I occasionally outsourced (with the clients' permission) some years back but stopped due to too many quality problems, too many translators' exaggerating their skills, and late delivery. Let the agencies deal with that; I don't envy them.


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Heinrich Pesch  Identity Verified
Finland
Local time: 23:38
Member (2003)
Finnish to German
+ ...
Send an apology Mar 23, 2016

---and tell them you won't charge them. Don't pay the translator either.

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Łukasz Gos-Furmankiewicz  Identity Verified
Poland
Local time: 22:38
English to Polish
+ ...
... Mar 29, 2016

Re: withholding: Withholding payment, as in deferring it until such time as the service conforms to the agreement, is one thing, unilaterally changing the agreed-upon compensation is a different kettle of fish. Gotta avoid confusing the one with the other. The client certainly can't avoid the whole payment simply because of minor issues that have actually been corrected, making the translation usable. There is no such right to such punitive damages or compensation for moral suffering or whatever else it's supposed to be. (Probably a master-servant kind of feudal-like relationship, for which there's obviously no basis in a modern world.)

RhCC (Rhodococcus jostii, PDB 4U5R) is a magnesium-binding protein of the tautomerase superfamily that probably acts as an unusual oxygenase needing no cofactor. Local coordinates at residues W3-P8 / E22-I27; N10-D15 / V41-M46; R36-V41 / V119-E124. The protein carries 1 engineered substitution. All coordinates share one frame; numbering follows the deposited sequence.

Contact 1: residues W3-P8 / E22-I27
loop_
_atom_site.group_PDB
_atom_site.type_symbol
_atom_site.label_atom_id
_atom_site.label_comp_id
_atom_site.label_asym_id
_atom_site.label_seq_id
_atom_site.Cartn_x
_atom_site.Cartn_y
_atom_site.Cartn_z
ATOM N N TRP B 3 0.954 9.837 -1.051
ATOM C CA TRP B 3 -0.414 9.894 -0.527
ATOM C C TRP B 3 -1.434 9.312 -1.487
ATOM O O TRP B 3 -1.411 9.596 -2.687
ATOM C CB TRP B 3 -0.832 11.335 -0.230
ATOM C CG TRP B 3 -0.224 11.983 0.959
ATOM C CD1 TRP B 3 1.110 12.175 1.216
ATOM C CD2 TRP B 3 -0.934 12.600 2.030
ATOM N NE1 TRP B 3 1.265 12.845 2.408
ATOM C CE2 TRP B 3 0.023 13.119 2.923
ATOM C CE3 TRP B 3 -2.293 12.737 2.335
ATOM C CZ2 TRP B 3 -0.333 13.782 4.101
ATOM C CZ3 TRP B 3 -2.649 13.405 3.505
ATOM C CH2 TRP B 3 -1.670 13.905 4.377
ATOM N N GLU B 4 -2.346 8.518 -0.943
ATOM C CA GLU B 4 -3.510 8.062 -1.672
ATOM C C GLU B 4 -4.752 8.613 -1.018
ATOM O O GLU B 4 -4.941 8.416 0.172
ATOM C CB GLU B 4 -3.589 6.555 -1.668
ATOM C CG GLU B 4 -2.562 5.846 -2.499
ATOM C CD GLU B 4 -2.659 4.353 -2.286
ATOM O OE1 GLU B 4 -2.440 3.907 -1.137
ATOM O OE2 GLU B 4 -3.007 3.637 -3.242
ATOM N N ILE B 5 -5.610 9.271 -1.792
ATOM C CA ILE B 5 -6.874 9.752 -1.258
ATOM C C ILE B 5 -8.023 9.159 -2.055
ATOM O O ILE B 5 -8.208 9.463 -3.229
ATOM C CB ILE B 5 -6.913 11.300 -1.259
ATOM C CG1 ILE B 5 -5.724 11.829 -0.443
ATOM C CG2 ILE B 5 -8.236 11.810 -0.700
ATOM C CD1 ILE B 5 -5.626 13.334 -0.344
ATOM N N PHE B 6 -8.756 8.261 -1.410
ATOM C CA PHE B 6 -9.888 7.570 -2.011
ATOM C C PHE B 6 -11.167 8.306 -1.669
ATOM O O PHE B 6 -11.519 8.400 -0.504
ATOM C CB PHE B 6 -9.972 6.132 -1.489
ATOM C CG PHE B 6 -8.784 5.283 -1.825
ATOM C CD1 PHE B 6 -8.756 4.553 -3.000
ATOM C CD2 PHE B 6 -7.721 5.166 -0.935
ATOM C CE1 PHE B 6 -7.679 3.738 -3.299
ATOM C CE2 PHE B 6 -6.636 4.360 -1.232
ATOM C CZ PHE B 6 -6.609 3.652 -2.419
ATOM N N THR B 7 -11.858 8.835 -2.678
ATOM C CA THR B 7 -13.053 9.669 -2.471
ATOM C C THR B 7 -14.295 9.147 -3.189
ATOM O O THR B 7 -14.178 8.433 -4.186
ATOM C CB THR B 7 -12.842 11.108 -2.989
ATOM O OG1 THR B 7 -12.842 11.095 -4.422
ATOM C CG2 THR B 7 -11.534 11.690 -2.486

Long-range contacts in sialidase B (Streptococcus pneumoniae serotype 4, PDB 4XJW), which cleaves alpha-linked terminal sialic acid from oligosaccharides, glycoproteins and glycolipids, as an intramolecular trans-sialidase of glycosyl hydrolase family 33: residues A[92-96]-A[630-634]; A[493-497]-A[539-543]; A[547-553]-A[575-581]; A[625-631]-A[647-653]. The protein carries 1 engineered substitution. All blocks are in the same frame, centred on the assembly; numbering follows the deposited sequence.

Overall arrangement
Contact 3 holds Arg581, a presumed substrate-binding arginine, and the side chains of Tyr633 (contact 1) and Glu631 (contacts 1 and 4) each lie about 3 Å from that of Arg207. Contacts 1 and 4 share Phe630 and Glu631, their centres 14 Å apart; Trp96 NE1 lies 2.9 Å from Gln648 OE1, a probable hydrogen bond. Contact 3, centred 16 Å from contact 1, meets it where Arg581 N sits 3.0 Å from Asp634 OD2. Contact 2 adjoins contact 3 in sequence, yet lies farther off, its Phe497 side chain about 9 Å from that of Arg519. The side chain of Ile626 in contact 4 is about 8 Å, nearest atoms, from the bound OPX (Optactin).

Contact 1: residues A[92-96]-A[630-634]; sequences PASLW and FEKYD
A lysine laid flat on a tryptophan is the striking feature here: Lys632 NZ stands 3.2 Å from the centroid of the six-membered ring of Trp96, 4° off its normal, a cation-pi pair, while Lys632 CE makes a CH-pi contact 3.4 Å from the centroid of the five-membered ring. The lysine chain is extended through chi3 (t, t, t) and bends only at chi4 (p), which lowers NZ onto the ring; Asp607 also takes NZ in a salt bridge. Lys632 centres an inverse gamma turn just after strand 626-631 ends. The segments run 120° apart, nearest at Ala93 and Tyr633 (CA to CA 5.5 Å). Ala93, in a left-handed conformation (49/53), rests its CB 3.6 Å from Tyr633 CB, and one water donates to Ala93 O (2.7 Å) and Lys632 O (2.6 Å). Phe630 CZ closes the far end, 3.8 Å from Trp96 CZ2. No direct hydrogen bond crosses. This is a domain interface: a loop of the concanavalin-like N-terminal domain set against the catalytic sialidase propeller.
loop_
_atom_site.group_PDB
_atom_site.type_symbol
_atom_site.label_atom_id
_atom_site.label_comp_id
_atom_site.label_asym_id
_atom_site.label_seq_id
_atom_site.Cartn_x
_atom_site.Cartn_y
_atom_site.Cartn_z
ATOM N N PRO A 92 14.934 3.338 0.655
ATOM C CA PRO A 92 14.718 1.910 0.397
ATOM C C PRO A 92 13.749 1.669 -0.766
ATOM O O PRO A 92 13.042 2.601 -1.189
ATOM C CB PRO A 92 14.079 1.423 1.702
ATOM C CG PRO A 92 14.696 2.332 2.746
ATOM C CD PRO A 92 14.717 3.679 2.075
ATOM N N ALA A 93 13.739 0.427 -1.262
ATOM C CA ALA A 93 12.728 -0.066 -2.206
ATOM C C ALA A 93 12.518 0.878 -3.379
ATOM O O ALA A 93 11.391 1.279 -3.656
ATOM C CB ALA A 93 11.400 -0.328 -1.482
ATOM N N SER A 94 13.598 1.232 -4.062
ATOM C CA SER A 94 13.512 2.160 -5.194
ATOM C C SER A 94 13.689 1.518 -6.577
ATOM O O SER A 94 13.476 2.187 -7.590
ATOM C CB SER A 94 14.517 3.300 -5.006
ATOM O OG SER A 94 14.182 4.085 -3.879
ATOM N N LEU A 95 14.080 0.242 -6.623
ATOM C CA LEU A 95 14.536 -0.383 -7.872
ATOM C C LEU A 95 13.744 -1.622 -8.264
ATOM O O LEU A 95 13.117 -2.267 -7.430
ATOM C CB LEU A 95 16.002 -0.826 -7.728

Re: your outsourcing fail: Admit if you can, otherwise suck it up and remain silent and satisfy the client's financial demands as long as they aren't particularly excessive in the light of the situation. In future, either avoid outsourcing or explicitly become an agency/hybrid.

Not charging them could be a reasonable face-saving solution probably also satisfying their own sense of injustice. However, you can't just elect to not pay the translator you subcontracted the job to, because we no longer live in mediaeval society. You aren't a renaissance prince and benefactor feeding and clothing the courtiers and handing out discretional gratuities if particularly satisfied with them, you're a contractual party in an exchange of goods (a service for a sum of money). For better or worse, Bonaparte made sure of that 200 years ago.

More explanation: To avoid charging the client is your own business decision, not a legally necessary step, hence you don't have a firm right to a refund from the translator, you can only ask. The extent of your firm right stops at what you had to give, not the full extent of what you actually gave because you wanted to give (more than was legally required).

This said, nothing stops you from assessing your claims above the translator's compensation if they really are worth that much. Just don't go overboard because nobody's a good judge in his own case, so you're at a risk of overestimating the value of your rep/goodwill damage and conconcting a claim that doesn't hold water.

Besides, things will proceed more smoothly if you get the translator to agree with the solution. People comply more easily if they get a share in the decision-making (which is one of the more important rules of alternative dispute resolution).

[Edited at 2016-03-29 15:51 GMT]